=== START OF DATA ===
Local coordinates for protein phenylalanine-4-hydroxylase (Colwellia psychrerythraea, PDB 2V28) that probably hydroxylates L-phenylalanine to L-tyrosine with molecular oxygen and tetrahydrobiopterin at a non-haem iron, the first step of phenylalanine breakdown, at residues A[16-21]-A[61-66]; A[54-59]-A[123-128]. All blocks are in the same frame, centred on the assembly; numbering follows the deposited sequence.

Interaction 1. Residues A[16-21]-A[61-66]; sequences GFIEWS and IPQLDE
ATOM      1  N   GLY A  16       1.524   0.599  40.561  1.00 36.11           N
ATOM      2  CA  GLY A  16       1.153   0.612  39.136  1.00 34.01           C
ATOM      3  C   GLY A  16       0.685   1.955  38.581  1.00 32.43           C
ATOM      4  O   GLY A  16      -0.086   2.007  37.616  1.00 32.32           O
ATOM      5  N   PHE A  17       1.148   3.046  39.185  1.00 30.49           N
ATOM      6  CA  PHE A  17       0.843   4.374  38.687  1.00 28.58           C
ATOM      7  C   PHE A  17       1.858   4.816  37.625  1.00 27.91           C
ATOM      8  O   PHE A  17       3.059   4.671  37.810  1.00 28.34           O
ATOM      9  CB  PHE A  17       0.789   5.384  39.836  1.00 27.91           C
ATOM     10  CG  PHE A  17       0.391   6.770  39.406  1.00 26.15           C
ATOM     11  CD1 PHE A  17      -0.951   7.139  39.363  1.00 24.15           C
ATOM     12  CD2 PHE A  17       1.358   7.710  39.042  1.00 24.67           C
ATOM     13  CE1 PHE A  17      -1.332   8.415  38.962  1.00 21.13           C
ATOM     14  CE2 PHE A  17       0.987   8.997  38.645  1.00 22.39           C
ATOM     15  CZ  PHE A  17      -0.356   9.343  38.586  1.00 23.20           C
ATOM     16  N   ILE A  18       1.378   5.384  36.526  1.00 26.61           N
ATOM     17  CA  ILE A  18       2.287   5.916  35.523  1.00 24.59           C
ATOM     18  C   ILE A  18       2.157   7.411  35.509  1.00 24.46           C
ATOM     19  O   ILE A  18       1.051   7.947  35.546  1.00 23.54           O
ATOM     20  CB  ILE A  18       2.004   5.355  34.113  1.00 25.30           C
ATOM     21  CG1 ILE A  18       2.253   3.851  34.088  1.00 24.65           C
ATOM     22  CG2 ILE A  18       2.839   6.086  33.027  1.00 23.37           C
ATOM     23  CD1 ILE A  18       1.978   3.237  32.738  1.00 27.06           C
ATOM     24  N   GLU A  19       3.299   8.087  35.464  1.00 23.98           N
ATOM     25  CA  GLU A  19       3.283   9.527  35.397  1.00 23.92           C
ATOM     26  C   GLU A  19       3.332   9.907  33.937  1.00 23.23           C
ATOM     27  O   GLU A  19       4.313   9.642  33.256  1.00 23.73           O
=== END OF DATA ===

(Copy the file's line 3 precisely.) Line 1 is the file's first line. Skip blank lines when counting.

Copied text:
ATOM      1  N   GLY A  16       1.524   0.599  40.561  1.00 36.11           N